1120171749a.jpg 1120171749b.jpg 1120171750.jpg 1120171750a.jpg
     
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  11. DarrellV

    DarrellV About as sharp as a bowlin' ball! Silver Supporter Premium Member

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    Thank you kindly for the reply! :cheers:

    In the meantime I bit the bullet and bought one for my '82.

    Man! Best 40 bucks I ever spent! It cured everything that was wrong with that crummy Nashville!

    Clear bell like tonez, intonation is now, finally, after months of tweaking, dead on and it STAYS THERE...

    Great design..

    I did mine a little different in that I didn't want to drill out my vintage Norlin Queen to use their bushings....

    I can post up some pics of my install if you would like...
     
  12. Kong

    Kong Senior Member

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    Would love to see some pics of yours, interested to see how you installed on your Gibby. Also, I did find the pics of the Explorer and fixed the original post at the top of the thread.
     
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  13. DarrellV

    DarrellV About as sharp as a bowlin' ball! Silver Supporter Premium Member

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    This was TOTALLY my reason too! Shame the pictures are gone!
     
  14. Kong

    Kong Senior Member

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    Pics should be back now.
     
  15. DarrellV

    DarrellV About as sharp as a bowlin' ball! Silver Supporter Premium Member

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    Thank you! I appreciate the chance to share this.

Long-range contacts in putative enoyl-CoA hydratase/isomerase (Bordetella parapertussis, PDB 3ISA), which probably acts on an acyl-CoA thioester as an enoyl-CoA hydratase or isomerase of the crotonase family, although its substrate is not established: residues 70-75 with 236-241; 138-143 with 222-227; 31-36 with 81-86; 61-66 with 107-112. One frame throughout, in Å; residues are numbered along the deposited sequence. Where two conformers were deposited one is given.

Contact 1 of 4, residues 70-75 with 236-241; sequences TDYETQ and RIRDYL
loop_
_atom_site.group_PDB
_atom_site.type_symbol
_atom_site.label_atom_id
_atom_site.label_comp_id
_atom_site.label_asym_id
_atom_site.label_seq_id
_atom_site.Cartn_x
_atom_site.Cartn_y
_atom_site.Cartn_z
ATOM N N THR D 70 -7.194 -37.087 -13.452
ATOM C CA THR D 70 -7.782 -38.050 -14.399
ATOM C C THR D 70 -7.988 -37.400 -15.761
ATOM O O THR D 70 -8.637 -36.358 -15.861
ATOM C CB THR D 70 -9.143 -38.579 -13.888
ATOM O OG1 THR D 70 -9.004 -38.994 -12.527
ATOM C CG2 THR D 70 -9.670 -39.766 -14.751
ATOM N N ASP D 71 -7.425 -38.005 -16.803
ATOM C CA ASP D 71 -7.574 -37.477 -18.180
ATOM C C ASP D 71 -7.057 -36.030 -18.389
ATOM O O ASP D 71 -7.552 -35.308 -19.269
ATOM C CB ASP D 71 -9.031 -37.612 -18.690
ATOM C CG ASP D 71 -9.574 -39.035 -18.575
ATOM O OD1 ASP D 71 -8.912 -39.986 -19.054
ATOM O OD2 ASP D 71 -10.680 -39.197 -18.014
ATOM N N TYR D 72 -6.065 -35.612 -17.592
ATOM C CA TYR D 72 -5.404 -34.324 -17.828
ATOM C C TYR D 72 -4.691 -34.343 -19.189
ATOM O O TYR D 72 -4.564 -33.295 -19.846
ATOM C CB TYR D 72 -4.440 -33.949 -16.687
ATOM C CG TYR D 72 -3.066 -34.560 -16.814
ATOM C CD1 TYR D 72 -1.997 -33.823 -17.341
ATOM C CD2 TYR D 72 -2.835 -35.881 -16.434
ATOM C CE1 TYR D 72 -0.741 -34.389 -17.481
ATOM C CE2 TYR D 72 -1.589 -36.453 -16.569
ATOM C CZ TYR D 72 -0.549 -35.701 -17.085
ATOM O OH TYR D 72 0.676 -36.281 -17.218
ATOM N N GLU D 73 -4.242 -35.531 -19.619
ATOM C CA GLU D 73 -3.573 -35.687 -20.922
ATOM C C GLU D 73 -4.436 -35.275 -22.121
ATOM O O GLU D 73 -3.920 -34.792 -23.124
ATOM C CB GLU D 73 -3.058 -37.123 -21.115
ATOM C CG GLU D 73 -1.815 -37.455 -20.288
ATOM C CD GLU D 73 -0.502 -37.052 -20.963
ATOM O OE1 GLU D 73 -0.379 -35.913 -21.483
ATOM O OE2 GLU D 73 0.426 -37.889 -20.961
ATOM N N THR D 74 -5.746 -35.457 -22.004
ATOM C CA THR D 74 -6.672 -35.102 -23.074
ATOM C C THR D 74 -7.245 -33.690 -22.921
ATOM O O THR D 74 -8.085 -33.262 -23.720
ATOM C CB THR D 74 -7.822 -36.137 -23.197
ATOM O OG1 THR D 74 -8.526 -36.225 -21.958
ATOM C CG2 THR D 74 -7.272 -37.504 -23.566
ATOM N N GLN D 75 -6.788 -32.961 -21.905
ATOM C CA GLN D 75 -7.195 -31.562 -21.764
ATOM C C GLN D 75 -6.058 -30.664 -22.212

First some trivia.. when I brought my guitar to my local dealer to show this to them the owner exclaimed 'that's a Hagstrom bridge!'

    While I was scratching my head he brought an old Hagstrom out of the back office and sure enough, there it was....:wow:

    [​IMG]
     
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  16. DarrellV

    DarrellV About as sharp as a bowlin' ball! Silver Supporter Premium Member

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    Nah, photobucket no longer works here unless you pay them to host your pics. Like 400 a year. There are some threads in here on it.

    You could upload them to here at MLP.... that's where mine are...

    just a thought.
     
  17. Kong

    Kong Senior Member

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    I did just re-upload the pics directly to MLP. Try refreshing.
     
  18. DarrellV

    DarrellV About as sharp as a bowlin' ball! Silver Supporter Premium Member

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    Thank you!
    Oh, man! That IS sweet! I love how these heavy metal bridges look on a Gibson! That wrap tail model is the cheez too!
     
  19. DarrellV

    DarrellV About as sharp as a bowlin' ball! Silver Supporter Premium Member

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    Yeah, THAT^^^^^^

    So I recently took the plunge for one of these too..

    Crappy, buzzy, intonation wrecking and sloppy Nashville had to go.

    I almost went for the Babitz design but at 200 dollars I wanted to be more sure it would fix the problem first!

    I see this thread after looking around on line and the engineer in me is impressed with what he sees. A very solid, well made design.. in this day and age! I was shocked! But for only 40 bucks it was a solid milled (not cast) billet of brass with solid brass saddles that locked into place! No more backlash and slop like on the TOM screws!